Logansport Pharos-Tribune from Logansport, Indiana on December 25, 1897 · Page 22
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December 25, 1897

Logansport Pharos-Tribune from Logansport, Indiana · Page 22

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Logansport, Indiana
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Saturday, December 25, 1897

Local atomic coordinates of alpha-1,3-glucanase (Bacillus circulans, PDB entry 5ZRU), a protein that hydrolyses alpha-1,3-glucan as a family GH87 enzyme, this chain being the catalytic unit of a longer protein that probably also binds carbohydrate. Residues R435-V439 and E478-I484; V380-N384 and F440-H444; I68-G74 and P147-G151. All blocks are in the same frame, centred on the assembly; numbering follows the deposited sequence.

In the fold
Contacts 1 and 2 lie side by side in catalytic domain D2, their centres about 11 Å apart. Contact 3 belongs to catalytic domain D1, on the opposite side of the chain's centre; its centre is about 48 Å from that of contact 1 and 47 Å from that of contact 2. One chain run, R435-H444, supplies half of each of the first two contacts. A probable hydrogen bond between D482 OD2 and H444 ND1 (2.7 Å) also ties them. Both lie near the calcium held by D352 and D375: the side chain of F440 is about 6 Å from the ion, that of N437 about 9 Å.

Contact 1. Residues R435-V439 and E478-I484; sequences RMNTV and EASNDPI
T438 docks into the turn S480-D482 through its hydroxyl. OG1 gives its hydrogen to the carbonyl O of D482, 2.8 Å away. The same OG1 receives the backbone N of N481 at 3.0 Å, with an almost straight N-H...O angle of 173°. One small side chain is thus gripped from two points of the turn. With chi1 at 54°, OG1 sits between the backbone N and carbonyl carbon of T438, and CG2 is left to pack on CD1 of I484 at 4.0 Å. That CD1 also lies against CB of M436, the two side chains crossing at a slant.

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CHAPTER XXVII. Bontou exported to meet with a fierce opposition bct'ori- c-nterinp the valley, aud he knew if he was nor opposi-d it would be on areoum of the prwoiiers. As the Prophet hud toJdhis companions the prisoners were Bontim'sKtrojjg point —stronger than his allies. One of the gang proposed that they should give three cheers vhfii they emerged from the conyoii into the valley, bur no response was given; the bravest, felt an awe he could not define and a sense of weakness in striking contrast with the recent vaunting. The cavalcade rode down to the lake and went into camp on the shore. The horses were staked in such grass as they had never cropped before, and they rolled ;ind ate with a sense of enjoyment in striking contrast with the feelings of their masters. Fires were lit and the red glow flashed out oa the lake, turning it to blood and frightening the wild fowl sleeping in the sedges. Bouton affected a greater flow of spirits than usual. When the eyening meal was over, he went from flr* to fire, cheering the men and assuring them that if they continued to do u they had done a fortune such ag would exceed the dreams of the most ambitions awaited every man in the party. "What mre your people going m do with the captain?" asked Alice Blanchard of Bouton. "Going to try him, miss." "What are they going to try him for?" "For shooting down their friends and killing one of them whan wa were in the paw yesterday." "What right have they to try him?" "Maybe they hare no right in West Virginia, but out in these mountains no "Gointj to try him, miss." nmn wer saw a right that didn't have the backing of power. What would all your law be if there was no power to enforce it?" He saw that he had unconsciously evolved a strong argument, and he felt rather proud of it as he looked "into the beautiful pain lined face for an answer. "If your people find the captain guilty, as they are sure to do, what then?" asked Alice. "Then he must die," said Bouton grimly as he turned to rejoin his companions. Alico burst into tears. "Do not cry, Alice. Do not give way, my child. We have all done what we thought was for the best,'' said the captain. And he made a movement as if he would lay his kindly hand on her head, but the cords cut into his wrists and reminded him that he was bound. "But" she sobbed, "they will take yon away and kill you.'' "They will take me away and go through the farco of a trial, not to elicit truth, for that is a thing they know nothing about, but to afford amusement or satisfaction to the red handed gang. I do not fear the result because I do not and never have feared death.'' "From my earliest recollection I have heard of Captain Brandon," said Nora, who was also weeping, "but until he was captured I never saw him. He has been not only my hero, but an idol of niy father and mother, who never set eyes upon him. If I could save him by dying, I would gladly do it.'' "I am sure of tliat, my child," said the captain. "But in our din? distress we should not lose sight of the fact rhat these men cannot—certainly not in this place—have their own unobstructed way. The Prophet is here, and he is a host. Louis Kyle is here with the herders: besides Howard Blanchard is here with the immigrants, and Henry Kyle, like ait angel, is watching from the cliffs and the God of the just is watching ovex all. The outlaws are :not as strong as they were. The Indians under Black Eagle have refused to accompany their white allies, or rather their white masters, into this valley, which to their people has ever been held sacred as the dwelling place on earth of the Great Spirit Let us therefore have patience, We still live, and the end of our efforts and hope is not yet in sight." Tiie girls felt the tetter for the captain's brave, strong words, and they were about to assure him of the fact when two rough men came from the largest fire and stood before them. "We've come for Captain Brandon," Mid one of the men. "I am here," replied the captain. . "G«t up and come along with us," •aid the men, beckoning to the captain to-rise. "1 cannot walk. See, my feet, IDce my liun<U, on: bonnd," replied the captain. The man drew his knife and with a dexterous shtsh cut the rope that bound the captain's feet, and was in the act of seizing him roughly by the arm when thtt cw^tain bounded up aud said, "I. am ready!" "Waal, stan in haratween us. We're sheriffs, " said the UKUI who had so far kept silence. The captain obeyed, and one of the men uttered the word "March!" when. Alice and Nora came before the captain and with loud sobs threw their arms about him and kissed his wounded face. The darkness prevented their seeing that his one eye was filled with tears and that his bronzed cheeks were wet The captain was conducted to the largest fire, about which all the outlaws had assembled, to witness if not to participate in this sickening burlesque on justice. He was placed on the ground in a position where all could see him, and the men who had been chatting and swearing at once became silent. Bouton rose to his feet, and after some forced coughing delivered himself as follows: "Boys, Captain Brandon has always been down on our crowd, and if we were as bad as he thinks we are, instead of giving him a trial, as we intend doing, we'd kill him on sight." He was interrupted by Fairplay, who had rejoined the party as they were entering the canyon, with: "That's so Bouton. You are talkin sense now. Why, cuss -him, he's been a wnss enemy than all the troops and law oddicors from here to Texas. And I'm for finish ill the job without any more palaver!" Another storm of applause followed the rising of yim Bliss. Thin, beardless and weak looking, Sim Bliss formed a striking contrast to the hardy ruffians about, him. But the contrast was only physical. In thought aud feeling he was quite in sympathy with these desperadoes, and with more strength aud courage he might have been a leader. But he soon proved that he hud a quality more admirable than any of them pc-s- sesscd and a power that made the strongest feel like an infant before him. Sim Bliss was fairly educated and well up in all legal forms and legal tricks, for law has its tricks us well as vice. He was a ready speaker, and he used words that were beyond the comprehension of his rude auditors, which was a strong point in his favor. After recounting Captain Brandon's crimes Sim Bliss proposed that Eouton should act as presiding officer of the court and that all the men present should consider themselves jurors in the case he was about to call up. In all this there was not even the semblance of legal method, but as he was the only man present aware of the incongruity the forms were accepted with due solemnity. The fact that some of the jurors were called as witnesses struck no one as being at all out of order—indeed, nothing that Sim Bliss could have done or suggested would have been thought irregular. He was a lawyer, and they reasoned, as other men. do about doctors, that he should know everything pertaining to his own calling. Sim Bliss had been duly posted by Bouton as to the captain's offenses against the gang, and as there were witnesses ready to prove anything that might be charged, there was no trouble in sustaining all that was asserted. "Before asking you, gentlemen and friends,'' said Siin Bliss, after concluding the farce of taking testimony, "whether the prisoner at the bar is guilty or not guilty, I think it would be only right to ask the prisoner at the bar if he has anything to say in his own defense." Sim turned to the captain and nodded to show that he was at liberty to speak if he so desired. "I have nothing to say," replied the captain. '' I have no favor to ask.'' "That being the case," interposed Bouton, with a smile of malignant triumph on his olive face, "I'll ask the boys if they think Brandon guilty or not guilty?" He rose and looked at the men, and the men with one accord sprang to their feet and shouted: "He is guilty!" "What shall we do with him?" asked Bouton. "Hang him!" was the response. "Don't you think we had better shoot him?" suggested Bouton. "That'll give every fellow a chance to get in a little work.'' "Yes. Shoot him!" they answered, and more than one hand was reached back to the revolver stock. "When?" "Now!" came the thundering response, and the men crowded forward. "I think, "said Sim Bliss, "that to execute him now would be a little irregular. It is customary to give the condemned an opportunity to make their peace." "Then we'll give him till sun up!" Bhonted Fairplay. This suggestion was acted upon, and the condemned man was at once placed under a special guard. CHAPTER XXV HDL The Prophet did not seem more excited than usual. He was always intensely in earnest, but not more so DOW than waa his habit. After the evening was QV«r h* n£lenub«d. tb» ftret evelancTs Baking Powder with its "rounded spoonful" does not go so fast asked Jj'airplay, wno soemeA to Tie la command of the riflemen. "No," replied the captain. "I have never feared to look death in the face." ' "My men," said Bouton, advancing with his rifle in hand to the front, "I demand the first shot." He raised his weapon, but at that instant :i shot rang out from the cliffs and Bouton tottered and fell. as others, with their "heaping spoonful," but it lasts longer and is moro economical RELIGIOUS THOUGHT. cn the altar, and telling the people to withdraw to the chamber in which was the fountain he knelt down and so remained some jninutes with his head bowed down and his hands clasped- He uttered not a word,'but to God, whom he worshiped, his prayers were louder than the musical thunder of all the earth's organs. He rose hastily, and going to where the people were gathered waiting by the light of the torches he said to Howard Blanchard: "I am going to leave." ' 'Going to leave us,'' exclaimed the people in a gasp of agony and surprise. "Yes; it is necessary that I should leave, and I ask Howard Blanchard to take charge during my absence. Are you all willing?" The men and women coughed and nodded, and Howard Blauchard, fidgeted with his belt and appeared ill at ease. "Let the women and children stay in this place. Until I return they must not He recutfnized the speaker,. Centura aearer to the entrance. Do you understand, Howard Blanchard?" "I do and shall carry it out," replied the spirited young man. The Prophet raised his cap reverently and gazed up as if his blue eyes were piercing the roof and looking through all obstacles to the source of all power. Then he covered his head, threw his rifle into the hollow of his left arm and strode down to the Stygian labyrinths of the cave. In a few moments he was in the home of eternal darkness, yet without increasing his speed he kept on, avoiding every obstacle and turning every angle with as much certainty as if the midday sun shone full on his pathway. Gradually the hoarse, solemn roar of the subterranean waterfall broke on his ear, and a faint glow, like the specter of a dying light, fell on the dense shadows in front, making them all the darker for the contrast. The man in charge of his herders had orders to appear at the falls with a torch whenever there was danger in the outer world, so the Prophet expected this. But he was not prepared to see the light of half a dozen torches and as many torch bearers behind the falls. As was his habit, he uncovered and stood behind the glowing illuminated curtain of water, till the torch bearers one by one came out and Stood before him. "Why are you all here?" he asked. "Because our herds have been seized and we have been driven away,'' said the man who, it will be remembered, met the Prophet at the same point on a previous occasion. "Who was the foe?" asked the Prophet "Black Eagle and his friends," replied the man. "Black Eagle! Ah, I knew he would not dare enter the valley sacred to the Great Spirit So he wants to show his white allies that he is still working for them by attacking me away from the place he dreads. Let it be so.'' The Prophet waved his arm, and the torch bearers, forming in single file, with their flambeaus held high over their heads, preceded, him through the galleries and chambers of the cavern that led to the upper world. The fires burning in Bouton's camp served the Prophet for a guide, but he was SO familiar with every inequality of the ground that he could have made the journey blindfolded. He had not gone half the distance, and had reached a point from which he could see the <clark figures of the outlaws between the i3res and himself, and he was in the act of sitting down with the intention of remaining there till daylight, when he heard the low murmur of voices near by. The murmur came gradually nearer until he could catch the words and recognize in the speakers Henry Kyle and Ktishat. "Best," said the Sioux girl. "You must be weary." "I can never feel weary nor rest •gain, bat you are wearing yourself out, Knahat Lear« me, lor the end it Dear- ing. Leave me ix-tore it comes,' • said Henry Kyle. "Leave you?" she. exclaimed. "Is my love a thing that grows weary with my body? Shall I leave you now when you most need companionship? Oh, Henry Kyle, you know not the heart of Kush- at!" "I cannot explain, Knshat, but I feel as if all my past life were drifting back as the stonnclonds drift before the sunny wind or the darkness and mist roll away before the light. The end I speak of is the time when by one act I shall make to God and man full reparation for the evil I have done and the suffering I have brought to others." "It is the voice of human love that speaks,'' said the Prophet, rising and going toward them. "Nest to the love for a race which only God can feel is the love which a woman gives to the idol of her physical affection." "Is that the Prophet?" asked Henry Kyle, and the click of his rifle lock told that he was ready to attack or resist. "I am so called by men. Happy shall I be if I have won, wheu my work is done, the name of faithful servant," replied the Prophet, and he went over and stood before Henry Kyle. "What news from the valley? What of my father and mother?'' asked Henry. The Prophet told him of everything that had transpired since he last sa^ him and of the condition ol afrair's !>.• the valley, adding in conclusion: "When this trouble began on the Blue Water, I dispatched a trusty messenger to Fort Kcosrh for aid. If he has gone thrcugn, 11 snould be here tumor- row, when we can capture! or destroy Bouton's people." "I fear that the messenger yon sent to Fort Keogh has fallen," said Hmry Kyle, adding with a sigh, "but com« what may I s;:ull remain here and guard this point.'' "Very well. This point being guarded, duty rails me to another. Wu shall meet when the sun is up.'' As silently as lie had come iiR Prophet disappeared, and Henry Kyle and Knshat took their watch 0:1 the summit of one of the loftiest crags that commanded the campfires (;f the outlaws. Though both should have been weary, they did not sleep, but sat side by side talking in whispers until daylight began, to flush the east. Seating himself behind a rock, Henry Kyle opened bis ammunition pouch to be ready for ttw work of destruction he had marked out. Great was his horror to find that the cartridges prepared for his repeating rifle were expended or lost. Only one was left, which, with two in the chamber of the gun, const) - tuted all the ammunition he had depended on. "But you have your pistols," said Rush at. '' They are loaded.'' "True, but to make them effective I must get nearer. Will you follow me? Mark you, Knshat, I would rather that you remain back." "I will follow you even to the tents of death and through them," she replied, with her red hands on his shoul- dera. It seemed impossible, looking up from the ralley, to enter by any other than the route already mentioned, bnt Henry Kyle would not waste time in going to the canyon, the nearest regular avenue. While he and Kushat were climbing down the giddy cliffs, with as much security as mountain sheep, a scene of stirring activity was being enacted in the valley. The sun was not yet up when Boutou's men, more thirsty for blood than even the night before, demanded that Captain Brandon should be led out and shot. Bouton was more than willing to oblige them. He went over to where the captain was sitting on the ground, and with the expression of a demon in hia yellow eyes he said: "I owe you one, Captain Brandon. The time has come when I can pay you back with interest.'' Bouton motioned to one of the guards, who unbound the captain's feet and bade him rise. The captain obeyed without assistance and looked up from the place where the men were drawn up with their rifles to the entrance of the cave and then to the cliffs and sky, but in no place did his eye rest on anything that promised hope. "Are you ready?" asked Bonton. The captain made no reply; bnt, drawing himself up, he took position between the two armed men, who had been guarding him. "Move on!" commanded Bontoa. They led the captain to the edge of the cliff. As he went on b« conld hear behind him the heartbroken, cries of Alice and Nor* and onoe he turned his eye* to look bat*: at them. "Do yon va*i to be blindfolded?" C«au of Truth Gleaned Krom the Teachings of All Dcuomlnationn. As we get more, men and women, actually dwelling and abiding with God earth will grow more and more like heaven.—Dr. J. W. Weddell, Baptist, Philadelphia. Boon to Humanity. God did not give labor as a burden to humanity, but as a boon, when be said, " Thou shalt earn thy bread in the sweat of thy brow."—Dr. L. A. Crandall, Baptist, Chicago. Froyress of the World. The world has never made progress through the agency of the man who sits down to count the cost. It may fail, but; its failure will pave the way for successes to come.—Dr. J. E. Koberts, Episcopal, Kansas City. Religion* Garments. The garments of religion wear out, bnt religion remains. The forms of creeds pass away. They get worn out. The style becomes old, but the garments woven by the true selfhood of Christian manhood shall be in style forever.—Rev. J. F. McNamee, Baptist, Chicago. K«ward« of the Spirit. The rewards of the spirit are not for the man who simply eats, drinks and is merry, but for the man who thinks and feels, suffers and sympathizes, is animated by pure resolves and leads a holy and unselfish life.—Mrs. Celia T. Woolley, Independent Liberal, Chicago. One View of the Sabbath. Let Sunday be a glad day, a home day, a library day, a church day, an art museum day, a quiet park day, a day without unnecessary work, a day when all that is best in the soul rune out to meet its holier opportunities and to profit by them.—Rev. R. A. White, Uni- versalist, Chicago. Success In Grace's Kingdom. Large asking and hard working should always go hand in hand. Eternal industry is the price of success in the kingdom of grace- God is saying to the modern church that territory shall be hers which she measures off with the soles of her feet.—Rev. A. H. Stephens, Presbyterian, Chicago. Dignity of Man. It is iu the moral und spiritual nature that the dignity of man appears to possess an advantage of his kinship with divinity based upon his immortal nature. This links him to the chain of endless being. Possessed of God : s ovrn nature man has power to grasp the intangible and see the invisible.—Dr. Kerr Boyce Tupper, Baptist, Chicago. Question of Character. So far as man is concerned the devil's presence and temptations are to result in the development of character. Man decides the question of character. If God had made it impossible to sin, there could have been no character. Man at his best would have been a machine. Neither virtue nor heroism would have been possible.—Dr. J. R. Westwood, .Methodist, Philadelphia. Actual Christian Life. Literary and dramatic Christianity will never be truly descriptive of the actual Christian life because there is so much of it that is beyond the power of human portraiture. The human elements may be given with reasonable accuracy, but what makes the Christian life Christian is the infusion of the divine, and that is beyond the power of man to reveal except by suggestion.— Dr. A. A. Berle, Cougregationalist, Boston. New Golden Rule. "As ye would that men do to yon do even so to thyself." If this is followed out, success is attainable and heaven is as sure as your existence is. If others treated us as we do ourselves, the courts would be full of grievances. Follow this, and drunkenness, licentiousness, dishonesty, liars, frauds, etc., would all disappear. Take this rule, then live it, act it, die by it and enter glory. You who have platforms and formulated principles, take this as your life's motto and the Christ rule will soon be ushered into rule.—Dr. Leach, Methodist, Chicago. Weary of Oppression. The world is getting very weary of the weighty arm of oppression, whether it be military or industrial. Unconsciously men are yearning for the new earth, wherein dwelleth righteousness. While Edward Bellamy dreams of that happy da-y by and by where there shall be equality of social conditions, me- tbinks he overlooks the very solemn and sorry fact that he is not dealing with a regenerated race. In the twentieth century, as in the nineteenth, he will have to make his reckoning with a selfish humanity.—Dr. Frank M. Carson, Presbyterian, Chicago. Shnn Vacillating Indecision. There are but two ways dictated by conscience, and the general trend of life must be one way or the other, by the very conditions and destinies of moral force. Indecision is universally decisive for the wrong, snowing a lack of the moral forces in character, which reflect the conscience of the individual From vacillating indecision let us part, separate from companions whose influence ia degrading, and let there be no tears at the parting. Better be alone than in mean company. Be an Obadiah, going the other way from sin.—Dr. W. 'JC. Chase, Baptist, Philadelphia. Keep your physical ailments to your•elf and your doctor. It ia indecent to poor then out orer your frionds. BEAUTIFUL SKIN (Soft, White Hands wiii Stately NiiU..Lax*. riant Hair with Clean, Wholesome dolp, pio- dnced by CmcrRA SOAP, the most effecthr* ftlcin purifying and beautifying soap in tbe •world, as well as purest and swwest, flw toilet, bath, and uurscry. 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